It’s been nearly a full year since I read ‘The Raven Boys’…so I was a little bit ‘thrown in at the deep end’ when it came to understanding what was going on in this book. I couldn’t really pinpoint the ending of ‘The Raven Boys’ in order to get my bearings, but I think I did a pretty good job of understanding it all in the end.
This book focuses on Ronan, hence why he’s on the cover. I’d forgotten that he had a raven called Chainsaw, so when he was talking to it, I thought he was talking to an actual chainsaw and that he’d gone crazy. Turns out, I wasn’t that far off. Ronan has a super power. He can make things from dreams become a reality, like a Camaro, whatever that is.
There were quite a few car chases throughout this book, with a lot of car type jargon thrown in for good measure. Every time a car was mention I was like ‘What’s a Mitsubishi? Is it common knowledge to know what one looks like?”
Along with cars, there are a lot of threats. Kavinsky and the Grey Man are interesting antagonists, although I think the Grey Man redeemed himself at the end, there. When I was reading ‘The Dream Thieves’, I thought someone was going to bust my door down and demand I give them 1 million dollars (which would only be possible on Animal Crossing.)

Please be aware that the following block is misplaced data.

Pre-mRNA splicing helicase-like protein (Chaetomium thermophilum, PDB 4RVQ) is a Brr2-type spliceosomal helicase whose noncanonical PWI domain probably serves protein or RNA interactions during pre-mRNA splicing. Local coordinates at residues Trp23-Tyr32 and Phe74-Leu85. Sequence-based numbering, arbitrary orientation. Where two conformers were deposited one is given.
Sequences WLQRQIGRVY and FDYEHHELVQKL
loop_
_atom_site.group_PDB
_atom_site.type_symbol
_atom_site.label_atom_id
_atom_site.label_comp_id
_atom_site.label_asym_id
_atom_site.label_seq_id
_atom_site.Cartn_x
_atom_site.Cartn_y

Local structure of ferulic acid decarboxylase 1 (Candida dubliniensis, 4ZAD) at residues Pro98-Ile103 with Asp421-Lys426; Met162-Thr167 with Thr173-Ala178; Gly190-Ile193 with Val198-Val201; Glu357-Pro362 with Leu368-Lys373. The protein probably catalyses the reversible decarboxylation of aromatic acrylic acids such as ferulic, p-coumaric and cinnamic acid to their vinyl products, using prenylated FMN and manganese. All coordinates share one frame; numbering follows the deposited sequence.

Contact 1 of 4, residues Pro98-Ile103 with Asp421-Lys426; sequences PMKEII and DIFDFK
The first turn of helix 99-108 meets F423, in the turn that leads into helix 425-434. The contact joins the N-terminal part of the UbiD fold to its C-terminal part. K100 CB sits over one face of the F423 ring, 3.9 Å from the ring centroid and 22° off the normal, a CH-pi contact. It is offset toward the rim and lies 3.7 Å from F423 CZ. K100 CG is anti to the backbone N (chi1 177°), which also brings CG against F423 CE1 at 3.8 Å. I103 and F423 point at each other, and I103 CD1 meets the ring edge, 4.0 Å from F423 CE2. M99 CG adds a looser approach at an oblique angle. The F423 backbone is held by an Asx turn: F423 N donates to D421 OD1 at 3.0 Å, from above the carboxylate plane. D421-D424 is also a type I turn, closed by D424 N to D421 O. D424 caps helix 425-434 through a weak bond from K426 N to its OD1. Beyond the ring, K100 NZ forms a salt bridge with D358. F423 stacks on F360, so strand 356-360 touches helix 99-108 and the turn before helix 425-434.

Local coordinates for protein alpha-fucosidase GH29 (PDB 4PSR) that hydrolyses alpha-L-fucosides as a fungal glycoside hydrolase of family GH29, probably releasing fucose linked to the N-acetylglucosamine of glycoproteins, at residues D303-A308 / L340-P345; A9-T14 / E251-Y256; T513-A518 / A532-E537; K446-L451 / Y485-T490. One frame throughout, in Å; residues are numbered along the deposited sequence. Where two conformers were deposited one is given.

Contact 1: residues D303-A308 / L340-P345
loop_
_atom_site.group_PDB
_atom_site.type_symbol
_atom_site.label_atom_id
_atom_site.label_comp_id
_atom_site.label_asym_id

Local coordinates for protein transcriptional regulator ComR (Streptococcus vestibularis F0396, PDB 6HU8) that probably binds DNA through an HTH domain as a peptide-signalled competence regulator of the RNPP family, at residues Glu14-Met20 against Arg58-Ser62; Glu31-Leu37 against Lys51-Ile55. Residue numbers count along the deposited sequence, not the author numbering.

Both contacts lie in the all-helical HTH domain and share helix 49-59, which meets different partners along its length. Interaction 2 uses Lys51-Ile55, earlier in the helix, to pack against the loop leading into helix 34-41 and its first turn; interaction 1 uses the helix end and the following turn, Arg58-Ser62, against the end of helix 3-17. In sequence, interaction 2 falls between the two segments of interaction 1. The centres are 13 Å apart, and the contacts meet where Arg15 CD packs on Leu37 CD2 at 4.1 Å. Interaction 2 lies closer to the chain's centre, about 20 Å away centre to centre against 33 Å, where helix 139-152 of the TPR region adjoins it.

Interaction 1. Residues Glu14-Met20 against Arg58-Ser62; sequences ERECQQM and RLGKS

Adam had a little (well, big) inferiority complex as the weakest link of the Raven boys group (although technically Noah had the weakest presence…) He doesn’t like people to pity him, but as soon as someone says don’t pity them, what’s the first thing you do? I hope that he has a bigger role in the rest of the quartet.
Blue was a fairly minor character in this sequel, I guess because the first book was fairly devoted to her, however, I thought the book was missing a constant female presence. I missed her. But the third book must be called ‘Blue Lily, Lily Blue’ for a reason. The ‘if-you-kiss-the-boy-you-love-he’ll-die’ plot will hopefully be alluded to more then. (Did I ship Blue & Gansey? I don’t know yet.)
It’s safe to say I enjoyed the Raven Boys more than the sequel. Sometimes Stiefvater’s writing style would sit a little odd on the page, although I admired her original and quirky similes such as ‘she was as sensible as a platypus.’ I didn’t know platypi were especially sensible.
Overall, I’d give this book 3 stars. It was still good, and there’s a lot that could be expanded on as the series continues. I like that this series is a quartet instead of a trilogy – it means there’s more time to explain things and less chance of the plot petering out in the middle. ‘Blue Lily, Lily Blue’ here I come!